Of all the various subdivisions in that wheezing and crippled phenomenon that we call rock music, prog has fared better than most, spawning its own devilish offspring in math rock and post-rock. Why? Maybe we are more amenable to bombast and pretension these days. Or perhaps new studio technology lends itself to the genre — hell, you can hear prog time signatures in top ten hits. Maybe more to the point, prog offers a broader avenue than, say, heavy metal or punk. Prog is often what bands end up doing even if that’s not what they think they’re doing: Radiohead, Muse — even Arcade Fire or the National.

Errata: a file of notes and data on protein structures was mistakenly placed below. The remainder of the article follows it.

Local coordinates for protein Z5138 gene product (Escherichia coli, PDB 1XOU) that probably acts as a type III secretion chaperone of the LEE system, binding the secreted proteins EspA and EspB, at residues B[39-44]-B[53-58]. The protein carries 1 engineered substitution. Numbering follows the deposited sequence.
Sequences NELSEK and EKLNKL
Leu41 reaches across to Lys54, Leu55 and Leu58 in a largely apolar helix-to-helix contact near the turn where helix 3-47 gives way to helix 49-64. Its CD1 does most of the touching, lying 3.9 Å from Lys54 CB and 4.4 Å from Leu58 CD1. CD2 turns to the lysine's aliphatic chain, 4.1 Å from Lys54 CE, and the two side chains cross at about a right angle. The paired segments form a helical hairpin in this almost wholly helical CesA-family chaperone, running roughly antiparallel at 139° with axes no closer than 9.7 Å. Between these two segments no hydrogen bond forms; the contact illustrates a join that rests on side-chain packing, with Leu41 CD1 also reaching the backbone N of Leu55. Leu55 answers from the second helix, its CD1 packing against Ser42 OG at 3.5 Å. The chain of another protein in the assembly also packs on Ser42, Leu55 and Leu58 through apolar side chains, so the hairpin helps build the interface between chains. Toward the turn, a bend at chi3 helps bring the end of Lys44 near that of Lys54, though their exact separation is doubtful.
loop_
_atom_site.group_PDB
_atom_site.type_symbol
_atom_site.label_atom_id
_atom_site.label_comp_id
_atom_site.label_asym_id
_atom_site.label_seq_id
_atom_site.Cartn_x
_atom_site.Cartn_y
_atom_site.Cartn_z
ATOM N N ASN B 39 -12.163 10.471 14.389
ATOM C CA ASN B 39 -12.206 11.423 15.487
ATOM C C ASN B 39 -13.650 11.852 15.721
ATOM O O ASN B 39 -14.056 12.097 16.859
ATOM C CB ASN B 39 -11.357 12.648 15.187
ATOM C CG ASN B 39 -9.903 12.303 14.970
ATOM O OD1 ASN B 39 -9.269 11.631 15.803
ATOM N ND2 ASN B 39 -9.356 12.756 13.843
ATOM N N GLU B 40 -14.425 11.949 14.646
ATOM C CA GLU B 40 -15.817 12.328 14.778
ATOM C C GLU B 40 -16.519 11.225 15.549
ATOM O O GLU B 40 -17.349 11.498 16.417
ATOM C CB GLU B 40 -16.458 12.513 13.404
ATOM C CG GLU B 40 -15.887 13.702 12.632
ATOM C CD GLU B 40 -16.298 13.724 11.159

This is the 14th album from Somerset band the Pineapple Thief (prog is very much a West Country thing). That’s more than Emerson Lake and Palmer or King Crimson managed. It’s a concept album, natch, about post-truth: fine by me and no more stupid than, say, Tales from Topographic Oceans or Pictures at an Exhibition. The songs are of medium length and you will search long and hard for a guitar solo. Instead, familiarly portentous synths. Pernickety electronic rhythms. The occasional, and very welcome, crunch of a decent guitar riff, such as on ‘Break It All’ and ‘Demons’. Other than Bruce Soord’s somewhat precious vocals — halfway between Jon Anderson and Thom Yorke on the international scale of effete prog warblers — nothing greatly offends, although the 1980s clatter of ‘Our Mire’ outstays its welcome by four minutes. Only ‘Demons’, though — the first single from the album — sticks to the inside of your brain and demands a repeat performance. The playing is virtuoso, the compositions terribly slight. Which was always prog’s problem.